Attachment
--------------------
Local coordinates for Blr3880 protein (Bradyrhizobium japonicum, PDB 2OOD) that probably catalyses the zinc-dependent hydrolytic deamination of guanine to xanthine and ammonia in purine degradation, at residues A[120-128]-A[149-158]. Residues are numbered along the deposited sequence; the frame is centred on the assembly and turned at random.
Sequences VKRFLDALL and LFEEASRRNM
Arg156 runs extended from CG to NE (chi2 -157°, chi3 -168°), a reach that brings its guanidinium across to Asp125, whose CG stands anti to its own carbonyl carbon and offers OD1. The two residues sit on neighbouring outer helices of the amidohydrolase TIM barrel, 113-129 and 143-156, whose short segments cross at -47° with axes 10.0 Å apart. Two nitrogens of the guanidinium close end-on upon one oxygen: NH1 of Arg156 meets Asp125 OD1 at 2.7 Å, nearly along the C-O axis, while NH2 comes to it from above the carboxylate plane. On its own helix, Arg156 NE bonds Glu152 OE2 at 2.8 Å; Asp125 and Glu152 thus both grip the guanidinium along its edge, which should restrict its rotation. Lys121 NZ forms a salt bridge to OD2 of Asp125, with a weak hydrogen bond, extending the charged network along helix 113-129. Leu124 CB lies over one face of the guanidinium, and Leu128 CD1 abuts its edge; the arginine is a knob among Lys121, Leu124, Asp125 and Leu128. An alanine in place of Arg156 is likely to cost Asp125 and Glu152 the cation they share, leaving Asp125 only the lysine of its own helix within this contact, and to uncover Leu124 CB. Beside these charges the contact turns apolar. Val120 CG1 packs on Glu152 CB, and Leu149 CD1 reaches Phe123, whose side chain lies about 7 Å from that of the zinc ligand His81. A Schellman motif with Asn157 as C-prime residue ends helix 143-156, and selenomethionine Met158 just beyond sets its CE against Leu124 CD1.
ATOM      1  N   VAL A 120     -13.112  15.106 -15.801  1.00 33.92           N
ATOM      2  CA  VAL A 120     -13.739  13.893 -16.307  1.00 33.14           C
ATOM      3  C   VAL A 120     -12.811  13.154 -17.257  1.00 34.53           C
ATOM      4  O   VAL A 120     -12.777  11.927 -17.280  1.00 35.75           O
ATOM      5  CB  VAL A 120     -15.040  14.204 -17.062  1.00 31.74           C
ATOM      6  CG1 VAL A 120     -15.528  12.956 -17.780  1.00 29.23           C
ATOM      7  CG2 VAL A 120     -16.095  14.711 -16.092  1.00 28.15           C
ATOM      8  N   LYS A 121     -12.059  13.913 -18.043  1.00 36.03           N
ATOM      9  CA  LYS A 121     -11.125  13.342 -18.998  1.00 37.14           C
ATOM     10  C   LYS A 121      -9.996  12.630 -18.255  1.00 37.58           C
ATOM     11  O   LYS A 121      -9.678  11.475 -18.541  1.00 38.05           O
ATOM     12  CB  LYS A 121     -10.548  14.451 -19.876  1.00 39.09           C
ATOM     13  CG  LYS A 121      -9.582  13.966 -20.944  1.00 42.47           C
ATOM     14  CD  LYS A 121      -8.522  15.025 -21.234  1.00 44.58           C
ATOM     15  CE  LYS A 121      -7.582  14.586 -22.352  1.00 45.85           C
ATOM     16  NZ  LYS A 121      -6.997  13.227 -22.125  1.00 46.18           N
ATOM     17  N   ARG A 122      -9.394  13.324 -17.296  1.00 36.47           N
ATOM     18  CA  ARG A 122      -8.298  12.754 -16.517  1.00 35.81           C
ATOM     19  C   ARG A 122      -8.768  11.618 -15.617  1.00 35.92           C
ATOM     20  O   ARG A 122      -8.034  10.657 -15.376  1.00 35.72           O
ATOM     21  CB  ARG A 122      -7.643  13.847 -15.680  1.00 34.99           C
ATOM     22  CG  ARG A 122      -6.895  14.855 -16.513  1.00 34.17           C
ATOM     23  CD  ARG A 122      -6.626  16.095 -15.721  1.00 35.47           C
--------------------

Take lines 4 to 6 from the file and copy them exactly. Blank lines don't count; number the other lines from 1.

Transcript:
ATOM      1  N   VAL A 120     -13.112  15.106 -15.801  1.00 33.92           N
ATOM      2  CA  VAL A 120     -13.739  13.893 -16.307  1.00 33.14           C
ATOM      3  C   VAL A 120     -12.811  13.154 -17.257  1.00 34.53           C